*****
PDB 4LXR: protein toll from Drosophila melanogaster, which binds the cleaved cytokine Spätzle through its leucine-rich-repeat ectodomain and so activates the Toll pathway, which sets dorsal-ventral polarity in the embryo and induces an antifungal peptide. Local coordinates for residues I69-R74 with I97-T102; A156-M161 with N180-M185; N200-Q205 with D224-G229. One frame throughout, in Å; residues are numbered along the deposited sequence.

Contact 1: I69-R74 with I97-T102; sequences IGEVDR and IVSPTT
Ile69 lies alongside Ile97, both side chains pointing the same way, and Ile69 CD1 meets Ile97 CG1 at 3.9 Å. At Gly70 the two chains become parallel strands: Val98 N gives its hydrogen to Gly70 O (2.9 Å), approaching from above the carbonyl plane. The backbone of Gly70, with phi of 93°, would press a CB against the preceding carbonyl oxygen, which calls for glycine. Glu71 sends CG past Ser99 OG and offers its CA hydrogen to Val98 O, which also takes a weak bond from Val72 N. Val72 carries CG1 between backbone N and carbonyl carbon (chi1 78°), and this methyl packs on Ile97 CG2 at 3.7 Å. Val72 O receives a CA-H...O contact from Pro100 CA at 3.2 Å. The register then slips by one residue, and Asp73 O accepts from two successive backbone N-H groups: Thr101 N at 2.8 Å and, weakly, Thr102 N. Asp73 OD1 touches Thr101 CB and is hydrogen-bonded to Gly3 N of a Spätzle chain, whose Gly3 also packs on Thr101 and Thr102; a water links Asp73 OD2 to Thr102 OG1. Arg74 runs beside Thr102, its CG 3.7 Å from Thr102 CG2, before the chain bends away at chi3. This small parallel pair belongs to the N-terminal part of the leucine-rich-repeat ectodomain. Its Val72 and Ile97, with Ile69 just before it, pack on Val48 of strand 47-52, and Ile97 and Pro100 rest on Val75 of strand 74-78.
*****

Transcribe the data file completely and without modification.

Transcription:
PDB 4LXR: protein toll from Drosophila melanogaster, which binds the cleaved cytokine Spätzle through its leucine-rich-repeat ectodomain and so activates the Toll pathway, which sets dorsal-ventral polarity in the embryo and induces an antifungal peptide. Local coordinates for residues I69-R74 with I97-T102; A156-M161 with N180-M185; N200-Q205 with D224-G229. One frame throughout, in Å; residues are numbered along the deposited sequence.

Contact 1: I69-R74 with I97-T102; sequences IGEVDR and IVSPTT
Ile69 lies alongside Ile97, both side chains pointing the same way, and Ile69 CD1 meets Ile97 CG1 at 3.9 Å. At Gly70 the two chains become parallel strands: Val98 N gives its hydrogen to Gly70 O (2.9 Å), approaching from above the carbonyl plane. The backbone of Gly70, with phi of 93°, would press a CB against the preceding carbonyl oxygen, which calls for glycine. Glu71 sends CG past Ser99 OG and offers its CA hydrogen to Val98 O, which also takes a weak bond from Val72 N. Val72 carries CG1 between backbone N and carbonyl carbon (chi1 78°), and this methyl packs on Ile97 CG2 at 3.7 Å. Val72 O receives a CA-H...O contact from Pro100 CA at 3.2 Å. The register then slips by one residue, and Asp73 O accepts from two successive backbone N-H groups: Thr101 N at 2.8 Å and, weakly, Thr102 N. Asp73 OD1 touches Thr101 CB and is hydrogen-bonded to Gly3 N of a Spätzle chain, whose Gly3 also packs on Thr101 and Thr102; a water links Asp73 OD2 to Thr102 OG1. Arg74 runs beside Thr102, its CG 3.7 Å from Thr102 CG2, before the chain bends away at chi3. This small parallel pair belongs to the N-terminal part of the leucine-rich-repeat ectodomain. Its Val72 and Ile97, with Ile69 just before it, pack on Val48 of strand 47-52, and Ile97 and Pro100 rest on Val75 of strand 74-78.